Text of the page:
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Regenerationism: artists as gentrifiers?
Are artists being used by policy makers as regeneration box-tickers? The following brief conversation is one that was held over a couple of days between Staffordshire based creative network Blurb, NAN and Chris Brown on Twitter, in which Blurbs Mark Brereton coined the term regenerationism. It raises points and questions to the current influx of artists use in regeneration across the UK cities.
NAN: Researching artists' networks and preparing the NAN paper for the Creative Regions seminar: Are artists' groups key to regeneration?
Blurb: Yes! They are, they always have been, although, the artist needs to be valued more, and not only used for surface decoration.
NAN: Thanks! You're right. Artists should not be just seen by governments as regeneration box tickers and to gentrify neighbourhoods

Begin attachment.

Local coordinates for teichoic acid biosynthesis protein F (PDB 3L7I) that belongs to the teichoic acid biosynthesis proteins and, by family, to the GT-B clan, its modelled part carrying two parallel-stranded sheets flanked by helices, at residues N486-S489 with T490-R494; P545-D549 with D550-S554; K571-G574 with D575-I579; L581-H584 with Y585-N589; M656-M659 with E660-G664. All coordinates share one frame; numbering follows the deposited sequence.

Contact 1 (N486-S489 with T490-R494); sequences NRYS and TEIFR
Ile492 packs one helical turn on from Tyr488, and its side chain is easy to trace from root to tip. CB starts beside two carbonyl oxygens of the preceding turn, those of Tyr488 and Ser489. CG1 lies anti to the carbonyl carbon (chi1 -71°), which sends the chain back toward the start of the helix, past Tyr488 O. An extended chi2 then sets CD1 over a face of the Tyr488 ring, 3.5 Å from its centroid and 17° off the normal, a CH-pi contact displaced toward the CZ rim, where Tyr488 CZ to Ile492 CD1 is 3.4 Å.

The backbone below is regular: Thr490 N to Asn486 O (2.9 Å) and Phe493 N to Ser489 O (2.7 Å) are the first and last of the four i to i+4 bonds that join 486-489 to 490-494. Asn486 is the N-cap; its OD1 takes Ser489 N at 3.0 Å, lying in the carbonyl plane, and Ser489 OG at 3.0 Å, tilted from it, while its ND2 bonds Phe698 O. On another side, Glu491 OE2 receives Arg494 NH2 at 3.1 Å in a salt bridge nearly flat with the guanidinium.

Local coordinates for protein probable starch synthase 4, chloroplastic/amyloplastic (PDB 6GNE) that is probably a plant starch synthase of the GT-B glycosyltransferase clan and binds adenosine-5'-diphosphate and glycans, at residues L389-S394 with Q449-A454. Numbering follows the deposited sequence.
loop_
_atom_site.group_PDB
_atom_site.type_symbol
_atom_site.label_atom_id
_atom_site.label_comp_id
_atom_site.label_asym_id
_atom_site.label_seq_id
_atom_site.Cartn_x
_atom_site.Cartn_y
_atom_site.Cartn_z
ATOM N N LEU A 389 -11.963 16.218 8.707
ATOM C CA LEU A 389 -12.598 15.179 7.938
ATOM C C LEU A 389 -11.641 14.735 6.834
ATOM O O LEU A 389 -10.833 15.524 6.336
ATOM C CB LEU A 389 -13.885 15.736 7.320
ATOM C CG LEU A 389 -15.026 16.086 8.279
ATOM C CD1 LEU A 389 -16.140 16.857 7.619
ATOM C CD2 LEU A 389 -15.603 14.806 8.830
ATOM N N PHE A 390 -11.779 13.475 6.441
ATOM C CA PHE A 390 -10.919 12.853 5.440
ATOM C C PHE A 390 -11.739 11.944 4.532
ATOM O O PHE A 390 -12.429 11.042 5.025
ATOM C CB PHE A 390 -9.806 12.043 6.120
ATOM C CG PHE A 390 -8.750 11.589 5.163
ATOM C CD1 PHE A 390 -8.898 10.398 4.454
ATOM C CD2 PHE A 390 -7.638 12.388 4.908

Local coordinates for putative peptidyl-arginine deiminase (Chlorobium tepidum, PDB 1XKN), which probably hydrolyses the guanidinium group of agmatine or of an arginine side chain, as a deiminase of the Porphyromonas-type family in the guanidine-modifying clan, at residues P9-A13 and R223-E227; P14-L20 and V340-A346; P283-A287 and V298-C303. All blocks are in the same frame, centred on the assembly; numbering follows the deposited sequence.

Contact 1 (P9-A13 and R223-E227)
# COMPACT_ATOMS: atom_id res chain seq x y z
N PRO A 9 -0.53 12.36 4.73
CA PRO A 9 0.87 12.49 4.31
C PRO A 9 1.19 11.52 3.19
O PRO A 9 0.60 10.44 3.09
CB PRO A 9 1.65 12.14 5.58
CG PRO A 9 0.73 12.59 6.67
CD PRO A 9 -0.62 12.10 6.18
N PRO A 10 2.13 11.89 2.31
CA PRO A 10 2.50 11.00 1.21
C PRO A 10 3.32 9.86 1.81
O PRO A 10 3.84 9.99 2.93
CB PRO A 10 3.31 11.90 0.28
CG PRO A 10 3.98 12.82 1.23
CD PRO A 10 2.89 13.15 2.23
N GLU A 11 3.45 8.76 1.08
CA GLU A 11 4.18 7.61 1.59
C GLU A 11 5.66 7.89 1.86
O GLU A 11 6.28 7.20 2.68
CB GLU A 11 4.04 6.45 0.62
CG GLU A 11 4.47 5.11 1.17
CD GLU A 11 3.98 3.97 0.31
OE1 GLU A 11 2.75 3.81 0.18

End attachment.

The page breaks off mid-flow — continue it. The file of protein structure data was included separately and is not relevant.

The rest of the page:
NAN: The question is: Can artists stay in the neighbourhood they helped gentrify? In other words: Does society value artists in the long term?
Blurb: Does this or has this created a new movement within the arts? If so, I’ll be the first to coin the phrase, Regenerationism.
Blurb: Regenerationism - A movement within the arts where creativity is used to give life and use to land or communities.
NAN: Regenerationism: good term. Must distinguish though, between public policy and conscious involvement in regeneration by artists.
Blurb: Yes, absolutely right. If ‘Regenerationism’ is a forced movement without any understanding of what is actually needed, then the artists are at a loss once again.
NAN: Yes "Regenerationism" requires artists to be aware of the entrepreneurial side of their practice,and their own value in society
Chris Brown: I'm not convinced by the artist gentrification theory. Isn't it that artists are just able to act faster than developers?
NAN: Yes artists act faster than developers. Public policy also has a habit of being five years behind once it gets past bureaucracy.
The Regenerationism debate is being hosted by Blurb. What are your thoughts?
Take part in the debate here:
First published: a-n.co.uk August 2009
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